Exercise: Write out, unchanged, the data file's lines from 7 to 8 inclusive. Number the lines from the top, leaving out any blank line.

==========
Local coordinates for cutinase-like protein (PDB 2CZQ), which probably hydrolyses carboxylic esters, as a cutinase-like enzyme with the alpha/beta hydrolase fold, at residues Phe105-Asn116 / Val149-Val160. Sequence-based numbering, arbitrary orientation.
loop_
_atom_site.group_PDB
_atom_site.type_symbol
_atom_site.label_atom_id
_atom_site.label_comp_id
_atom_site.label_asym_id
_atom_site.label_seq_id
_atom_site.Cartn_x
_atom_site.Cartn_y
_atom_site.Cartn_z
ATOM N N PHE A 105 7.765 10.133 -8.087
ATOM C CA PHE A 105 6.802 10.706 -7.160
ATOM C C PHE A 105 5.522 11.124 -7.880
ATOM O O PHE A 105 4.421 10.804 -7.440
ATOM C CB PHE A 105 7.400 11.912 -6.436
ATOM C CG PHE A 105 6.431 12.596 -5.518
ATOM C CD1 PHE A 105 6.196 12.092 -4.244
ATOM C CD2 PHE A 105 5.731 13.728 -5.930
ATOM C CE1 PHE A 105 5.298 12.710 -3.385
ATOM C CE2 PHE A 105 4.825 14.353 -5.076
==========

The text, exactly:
_atom_site.label_asym_id
_atom_site.label_seq_id